Does Microsoft have a plan to sue Linux vendors for patent infringement?

Microsoft chief Steve Ballmer appeared to suggest as much in an interview with Forbes last week, saying just enough to fuel speculation, without really giving anything away - the famous strategy of sowing fear, uncertainty and doubt (FUD).

"Well, I think there are experts who claim Linux violates our intellectual property," Ballmer told Forbes' Daniel Lyons. "I'm not going to comment. But to the degree that that's the case, of course we owe it to our shareholders to have a strategy. And when there is something interesting to say, you'll be the first to hear it."

By "intellectual property", Ballmer probably means "patents", according to commentators in the open source community, since Linux is unlikely to infringe on Microsoft copyright or trademarks. However, since patents cover ideas rather than their implementations, there is no way of knowing how many patents any given software project may infringe, according to industry observers.

"Given the size of the Linux code, it’s almost certain that it will violate a number of patents, and some of them, such as the ones on the FAT file system, may indeed be held by Microsoft," said Florian Mueller, a developer and lobbyist who helped defeat a European software patent directive last year.

The remarks are a progression in Microsoft's use of patents as a weapon, at least a rhetorical one, against Linux, said Mueller. In a 2004 interview, Ballmer referred to a then-recent report from an insurance group that alleged Linux violated more than 200 patents.

"Open source software does not today respect the intellectual property rights of any intellectual property holder," Ballmer said. "Some day, for all countries that are entering WTO, somebody will come and look for money to pay for the patent rights for that intellectual property." Now Microsoft is saying that it might sue Linux vendors itself, Mueller said.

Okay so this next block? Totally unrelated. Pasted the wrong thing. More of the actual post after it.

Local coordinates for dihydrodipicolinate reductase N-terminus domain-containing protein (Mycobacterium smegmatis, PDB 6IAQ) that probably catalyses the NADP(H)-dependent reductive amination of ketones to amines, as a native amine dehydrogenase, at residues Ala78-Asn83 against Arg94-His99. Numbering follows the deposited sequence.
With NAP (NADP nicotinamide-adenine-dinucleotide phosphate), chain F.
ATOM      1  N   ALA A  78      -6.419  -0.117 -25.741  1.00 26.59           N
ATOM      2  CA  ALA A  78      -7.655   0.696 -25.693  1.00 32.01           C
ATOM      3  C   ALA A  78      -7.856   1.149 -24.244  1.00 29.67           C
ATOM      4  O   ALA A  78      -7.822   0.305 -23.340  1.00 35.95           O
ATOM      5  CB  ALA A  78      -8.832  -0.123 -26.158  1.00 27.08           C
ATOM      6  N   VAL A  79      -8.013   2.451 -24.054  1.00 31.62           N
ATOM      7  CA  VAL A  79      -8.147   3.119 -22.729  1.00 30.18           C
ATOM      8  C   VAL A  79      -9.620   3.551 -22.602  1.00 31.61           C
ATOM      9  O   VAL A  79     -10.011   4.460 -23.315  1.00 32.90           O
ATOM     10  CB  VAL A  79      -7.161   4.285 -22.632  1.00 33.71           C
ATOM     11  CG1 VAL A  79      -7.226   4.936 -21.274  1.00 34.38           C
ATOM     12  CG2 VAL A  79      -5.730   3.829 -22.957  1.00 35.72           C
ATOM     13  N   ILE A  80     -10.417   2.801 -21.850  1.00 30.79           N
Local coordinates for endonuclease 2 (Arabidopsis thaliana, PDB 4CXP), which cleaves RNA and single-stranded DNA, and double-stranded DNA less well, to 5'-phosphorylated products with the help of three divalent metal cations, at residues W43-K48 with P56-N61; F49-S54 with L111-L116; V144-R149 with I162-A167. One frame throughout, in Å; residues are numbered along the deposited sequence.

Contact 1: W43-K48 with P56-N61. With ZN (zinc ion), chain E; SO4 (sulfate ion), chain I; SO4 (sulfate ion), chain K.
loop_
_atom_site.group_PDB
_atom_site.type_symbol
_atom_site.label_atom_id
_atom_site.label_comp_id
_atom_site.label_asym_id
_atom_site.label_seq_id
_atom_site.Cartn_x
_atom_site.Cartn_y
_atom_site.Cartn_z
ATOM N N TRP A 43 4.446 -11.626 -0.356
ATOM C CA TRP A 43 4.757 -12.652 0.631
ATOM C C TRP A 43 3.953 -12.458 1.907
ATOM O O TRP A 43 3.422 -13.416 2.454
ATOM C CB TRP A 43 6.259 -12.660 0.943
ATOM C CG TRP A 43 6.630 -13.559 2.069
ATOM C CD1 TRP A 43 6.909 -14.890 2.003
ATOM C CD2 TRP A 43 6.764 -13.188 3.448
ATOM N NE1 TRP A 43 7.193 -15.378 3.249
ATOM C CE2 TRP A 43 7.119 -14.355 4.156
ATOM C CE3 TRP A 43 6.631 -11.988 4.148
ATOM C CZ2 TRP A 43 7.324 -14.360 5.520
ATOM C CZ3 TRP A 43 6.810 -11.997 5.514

Linux and other open-source software is no more susceptible to patent infringement than proprietary software, according to Stefano Maffulli, chancellor of the Italian branch of the Free Software Foundation Europe. The difference is that open-source projects don't have the funds to defend themselves against lawsuits or reach cross-licensing agreements with competitors, as companies such as IBM and Microsoft routinely do.

"The problem is that no developer can ever be sure not to infringe a patent - his software consists of hundreds or thousands of ideas, which may all be patented. How could it be possible to check? " Maffulli said.

He said he wouldn't be surprised if Microsoft did use patents to attack open-source software. "Microsoft cannot buy out Free Software, like it usually did in the past with other competitors, so we suspect that their strategy is to abuse the patent system."

In the past, Microsoft has downplayed similar remarks by Ballmer. Following the 2004 interview, Microsoft pointed out that Ballmer was referring to a report prepared by an insurance company with no connection to the software giant: "This was not a Microsoft report nor is this a Microsoft 'warning'," Microsoft said at the time.

Microsoft was not immediately able to provide comment.